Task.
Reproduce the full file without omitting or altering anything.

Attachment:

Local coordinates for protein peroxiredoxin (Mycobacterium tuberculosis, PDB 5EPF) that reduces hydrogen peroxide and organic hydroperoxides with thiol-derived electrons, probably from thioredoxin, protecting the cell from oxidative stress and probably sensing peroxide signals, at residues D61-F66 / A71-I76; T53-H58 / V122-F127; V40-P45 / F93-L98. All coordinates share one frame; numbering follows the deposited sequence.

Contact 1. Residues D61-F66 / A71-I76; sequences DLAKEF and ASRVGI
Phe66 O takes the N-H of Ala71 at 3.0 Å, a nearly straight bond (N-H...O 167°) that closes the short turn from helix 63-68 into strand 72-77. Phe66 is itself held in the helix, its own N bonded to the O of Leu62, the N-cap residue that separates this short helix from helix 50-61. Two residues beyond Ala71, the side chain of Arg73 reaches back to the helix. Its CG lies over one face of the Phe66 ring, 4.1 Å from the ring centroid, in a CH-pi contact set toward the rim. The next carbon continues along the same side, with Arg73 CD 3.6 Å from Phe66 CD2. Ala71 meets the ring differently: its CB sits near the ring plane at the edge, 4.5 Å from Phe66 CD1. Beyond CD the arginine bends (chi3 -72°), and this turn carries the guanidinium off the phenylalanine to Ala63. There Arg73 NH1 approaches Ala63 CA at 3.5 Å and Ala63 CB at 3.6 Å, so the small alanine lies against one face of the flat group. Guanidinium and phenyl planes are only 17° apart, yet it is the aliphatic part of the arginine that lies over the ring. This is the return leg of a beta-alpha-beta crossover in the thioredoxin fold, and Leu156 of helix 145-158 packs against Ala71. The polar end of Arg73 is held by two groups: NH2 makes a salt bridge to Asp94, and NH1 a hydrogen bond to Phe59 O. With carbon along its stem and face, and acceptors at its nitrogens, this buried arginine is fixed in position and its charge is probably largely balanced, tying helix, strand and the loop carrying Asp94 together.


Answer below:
Local coordinates for protein peroxiredoxin (Mycobacterium tuberculosis, PDB 5EPF) that reduces hydrogen peroxide and organic hydroperoxides with thiol-derived electrons, probably from thioredoxin, protecting the cell from oxidative stress and probably sensing peroxide signals, at residues D61-F66 / A71-I76; T53-H58 / V122-F127; V40-P45 / F93-L98. All coordinates share one frame; numbering follows the deposited sequence.

Contact 1. Residues D61-F66 / A71-I76; sequences DLAKEF and ASRVGI
Phe66 O takes the N-H of Ala71 at 3.0 Å, a nearly straight bond (N-H...O 167°) that closes the short turn from helix 63-68 into strand 72-77. Phe66 is itself held in the helix, its own N bonded to the O of Leu62, the N-cap residue that separates this short helix from helix 50-61. Two residues beyond Ala71, the side chain of Arg73 reaches back to the helix. Its CG lies over one face of the Phe66 ring, 4.1 Å from the ring centroid, in a CH-pi contact set toward the rim. The next carbon continues along the same side, with Arg73 CD 3.6 Å from Phe66 CD2. Ala71 meets the ring differently: its CB sits near the ring plane at the edge, 4.5 Å from Phe66 CD1. Beyond CD the arginine bends (chi3 -72°), and this turn carries the guanidinium off the phenylalanine to Ala63. There Arg73 NH1 approaches Ala63 CA at 3.5 Å and Ala63 CB at 3.6 Å, so the small alanine lies against one face of the flat group. Guanidinium and phenyl planes are only 17° apart, yet it is the aliphatic part of the arginine that lies over the ring. This is the return leg of a beta-alpha-beta crossover in the thioredoxin fold, and Leu156 of helix 145-158 packs against Ala71. The polar end of Arg73 is held by two groups: NH2 makes a salt bridge to Asp94, and NH1 a hydrogen bond to Phe59 O. With carbon along its stem and face, and acceptors at its nitrogens, this buried arginine is fixed in position and its charge is probably largely balanced, tying helix, strand and the loop carrying Asp94 together.